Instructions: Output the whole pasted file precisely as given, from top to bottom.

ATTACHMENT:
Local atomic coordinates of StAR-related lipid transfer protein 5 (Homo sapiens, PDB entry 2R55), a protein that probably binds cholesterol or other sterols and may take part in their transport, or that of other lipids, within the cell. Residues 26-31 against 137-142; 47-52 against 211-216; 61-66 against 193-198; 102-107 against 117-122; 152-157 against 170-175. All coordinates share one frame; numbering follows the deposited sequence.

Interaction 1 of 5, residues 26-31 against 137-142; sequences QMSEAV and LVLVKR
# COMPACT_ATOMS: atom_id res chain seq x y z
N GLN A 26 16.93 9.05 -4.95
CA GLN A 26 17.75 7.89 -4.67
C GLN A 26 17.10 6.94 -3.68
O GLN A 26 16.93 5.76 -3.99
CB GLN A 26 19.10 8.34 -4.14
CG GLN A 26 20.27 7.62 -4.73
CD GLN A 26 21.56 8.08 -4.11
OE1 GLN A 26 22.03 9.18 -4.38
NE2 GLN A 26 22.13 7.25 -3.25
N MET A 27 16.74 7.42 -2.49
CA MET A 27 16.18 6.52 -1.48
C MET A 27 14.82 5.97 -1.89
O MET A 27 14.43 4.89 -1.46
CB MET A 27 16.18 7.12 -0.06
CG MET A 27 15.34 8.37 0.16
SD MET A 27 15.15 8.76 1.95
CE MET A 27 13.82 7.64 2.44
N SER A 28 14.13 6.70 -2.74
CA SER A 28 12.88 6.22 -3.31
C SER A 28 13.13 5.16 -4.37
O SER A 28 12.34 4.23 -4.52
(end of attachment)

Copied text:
Local atomic coordinates of StAR-related lipid transfer protein 5 (Homo sapiens, PDB entry 2R55), a protein that probably binds cholesterol or other sterols and may take part in their transport, or that of other lipids, within the cell. Residues 26-31 against 137-142; 47-52 against 211-216; 61-66 against 193-198; 102-107 against 117-122; 152-157 against 170-175. All coordinates share one frame; numbering follows the deposited sequence.

Interaction 1 of 5, residues 26-31 against 137-142; sequences QMSEAV and LVLVKR
# COMPACT_ATOMS: atom_id res chain seq x y z
N GLN A 26 16.93 9.05 -4.95
CA GLN A 26 17.75 7.89 -4.67
C GLN A 26 17.10 6.94 -3.68
O GLN A 26 16.93 5.76 -3.99
CB GLN A 26 19.10 8.34 -4.14
CG GLN A 26 20.27 7.62 -4.73
CD GLN A 26 21.56 8.08 -4.11
OE1 GLN A 26 22.03 9.18 -4.38
NE2 GLN A 26 22.13 7.25 -3.25
N MET A 27 16.74 7.42 -2.49
CA MET A 27 16.18 6.52 -1.48
C MET A 27 14.82 5.97 -1.89
O MET A 27 14.43 4.89 -1.46
CB MET A 27 16.18 7.12 -0.06
CG MET A 27 15.34 8.37 0.16
SD MET A 27 15.15 8.76 1.95
CE MET A 27 13.82 7.64 2.44
N SER A 28 14.13 6.70 -2.74
CA SER A 28 12.88 6.22 -3.31
C SER A 28 13.13 5.16 -4.37
O SER A 28 12.34 4.23 -4.52